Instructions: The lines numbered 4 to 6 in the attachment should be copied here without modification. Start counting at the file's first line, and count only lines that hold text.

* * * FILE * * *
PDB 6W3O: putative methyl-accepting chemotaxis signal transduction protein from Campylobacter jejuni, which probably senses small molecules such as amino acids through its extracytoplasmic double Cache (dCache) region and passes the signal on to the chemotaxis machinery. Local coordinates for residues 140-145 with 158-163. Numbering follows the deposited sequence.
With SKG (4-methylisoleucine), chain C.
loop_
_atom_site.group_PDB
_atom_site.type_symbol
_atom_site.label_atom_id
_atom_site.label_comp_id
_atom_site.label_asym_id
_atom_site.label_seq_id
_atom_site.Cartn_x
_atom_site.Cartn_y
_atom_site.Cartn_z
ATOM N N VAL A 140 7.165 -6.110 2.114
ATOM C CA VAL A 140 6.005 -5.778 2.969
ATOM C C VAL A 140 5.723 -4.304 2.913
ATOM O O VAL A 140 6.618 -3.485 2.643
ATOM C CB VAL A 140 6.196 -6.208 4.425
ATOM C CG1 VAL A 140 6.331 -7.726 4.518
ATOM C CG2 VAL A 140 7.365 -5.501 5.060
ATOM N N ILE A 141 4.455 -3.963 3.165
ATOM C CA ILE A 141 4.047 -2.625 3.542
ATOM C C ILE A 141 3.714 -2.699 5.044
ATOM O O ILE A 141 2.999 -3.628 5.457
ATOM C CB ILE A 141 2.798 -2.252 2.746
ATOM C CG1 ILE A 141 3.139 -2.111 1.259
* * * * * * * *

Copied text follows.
_atom_site.group_PDB
_atom_site.type_symbol
_atom_site.label_atom_id